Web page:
BOU reviews the Four Hour Work Week

Click here to Listen to this interview or download it to your computer!

Mike Alaniz is an insurance broker and the owner of “On the Rocks,” a catering & bartending service in the Los Angeles area.  Mike joins me in today’s audio post as we discuss a book that has received a lot of attention, “The Four Hour Workweek.”

Click here to Listen to this interview or download it to your computer!

I’ve summed up a few of the main points from our conversation below…

  • The New Rich – Timothy Farris introduces the idea of the “new rich.”  These are people who measure their wealth not in the dollars they have in the bank or the assets they own, but rather by the free time and mobility their lifestyle can afford them.  They have created systems within their job or business that allow them to have excess free time and to be location independent.
  • Leverage – The new rich leverage other people’s time and resources to free up their own time to engage in more productive revenue generating activities.  Essentially, the “new rich” are masters of the Pareto principle, also known as the 80-20 rule.  By outsourcing low-level tasks – email, customer support calls, etc. – and automating issues that would normally require their attention, they can generate more “wealth,” a.k.a. “time.”
  • Concentration – The NR (new rich) batch communication so they can function at the highest level of concentration.  They make people work around their time table, not vice versa, by only answering email during a pre-determined time of day, returning phone calls during a select block of hours, etc.
  • Universal Principles – “The Four Hour Workweek” tends to skew toward selling/advertising products via online, but the principles in the book can be applied to any brick-and-mortar business or even to enhance your day-to-day work performance.

Shortly after this conversation, I broke down and decided to purchase both the hard copy and audio version of this book.  After reading the entire text cover to cover, I would have to give it two-thumbs up.  Again, not all the examples are going to be practical for everyone, but I think many of the over-arching principles can be extracted and applied to everyday life.

What are your thoughts on this book/post?

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Comments

  1. lisa says:

    Hey Arthur,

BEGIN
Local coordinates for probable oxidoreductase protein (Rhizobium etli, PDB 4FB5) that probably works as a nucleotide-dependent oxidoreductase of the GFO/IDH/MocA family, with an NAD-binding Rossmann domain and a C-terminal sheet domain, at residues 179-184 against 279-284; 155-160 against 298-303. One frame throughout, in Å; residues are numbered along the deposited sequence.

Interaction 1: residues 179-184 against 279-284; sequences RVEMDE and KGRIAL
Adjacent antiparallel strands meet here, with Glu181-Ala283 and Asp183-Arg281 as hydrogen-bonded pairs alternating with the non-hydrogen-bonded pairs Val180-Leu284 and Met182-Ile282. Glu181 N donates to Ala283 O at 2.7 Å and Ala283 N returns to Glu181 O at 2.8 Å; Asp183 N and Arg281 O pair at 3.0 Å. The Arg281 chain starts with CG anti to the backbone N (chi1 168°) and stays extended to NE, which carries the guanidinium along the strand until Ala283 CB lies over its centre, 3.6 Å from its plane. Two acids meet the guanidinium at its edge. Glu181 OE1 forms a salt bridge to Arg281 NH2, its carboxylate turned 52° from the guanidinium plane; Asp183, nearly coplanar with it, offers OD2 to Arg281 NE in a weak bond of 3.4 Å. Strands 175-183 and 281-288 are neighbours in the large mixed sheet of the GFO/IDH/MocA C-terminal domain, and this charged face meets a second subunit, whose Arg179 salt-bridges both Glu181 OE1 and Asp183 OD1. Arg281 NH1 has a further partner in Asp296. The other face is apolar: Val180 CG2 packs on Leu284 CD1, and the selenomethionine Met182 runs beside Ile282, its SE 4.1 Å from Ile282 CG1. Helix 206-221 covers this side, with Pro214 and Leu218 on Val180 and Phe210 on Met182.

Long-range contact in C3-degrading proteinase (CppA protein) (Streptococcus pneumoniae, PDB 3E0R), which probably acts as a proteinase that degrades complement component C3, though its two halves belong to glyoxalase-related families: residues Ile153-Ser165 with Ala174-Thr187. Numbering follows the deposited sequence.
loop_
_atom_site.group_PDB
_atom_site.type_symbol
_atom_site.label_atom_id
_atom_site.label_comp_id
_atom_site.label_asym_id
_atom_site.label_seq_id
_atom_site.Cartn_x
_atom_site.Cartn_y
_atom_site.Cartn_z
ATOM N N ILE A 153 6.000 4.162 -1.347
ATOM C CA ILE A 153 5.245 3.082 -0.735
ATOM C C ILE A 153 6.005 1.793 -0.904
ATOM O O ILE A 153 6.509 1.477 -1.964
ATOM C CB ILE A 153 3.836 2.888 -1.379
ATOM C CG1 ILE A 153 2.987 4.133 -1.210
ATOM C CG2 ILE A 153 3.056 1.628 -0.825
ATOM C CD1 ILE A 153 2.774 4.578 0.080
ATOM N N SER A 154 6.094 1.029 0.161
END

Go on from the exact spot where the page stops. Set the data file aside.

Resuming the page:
This was a great post. I enjoyed listening to it. I’m actually going to buy the book. You guys should do a review of “switch” I’ve been reading that lately and it is also really good.

    • Arthur says:

      Thanks Lisa! I am glad you enjoyed the post. We were really excited to do this one. It is such a great read. it is definately “out of the box.”

  2. Mark says:

    Is this something you are going to be doing from time to time? if so, I have a few books I’d would love to hear your guys talk about.

    • Arthur Garcia says:

      Hey Mark,

      Yes, this is actually something I am going to try and work toward. I am working on few ideas, but please feel free to email me any books or ideas you may have. Are there any books you would specifically like to hear us review?

  3. Kevin says:

    Good interview. I love that book.

    • Arthur Garcia says:

      Kevin,

      If you don’t have time to read the paperback, do yourself a favor and download the audio book. It makes for a great read while working out or in the car.

      Thanks for the comment!

      AG

  4. I agree, this is a great book. I read it on the plane on the way back from vacation last year and it definitely got me thinking. Today’s “new rich” definition of wealth isn’t so much houses, cars, fancy vacations, etc. as it is simply freedom. Freedom to do what you want when you want.

    • Arthur Garcia says:

      Mark,

      Thanks for the comment.

      You are totally right regarding the new rich. I’ve been reading up on the life of J.P. getty and according to what I read, it was very common for him to work 14-16 hours a day?? Crazy, huh? I understand the idea that when you are doing what you love it doesn’t feel like work, but I still think there is a better way. I guess the 4-hour work week was proof that people can still have their cake and eat it too. Thanks again for sharing your thoughts!

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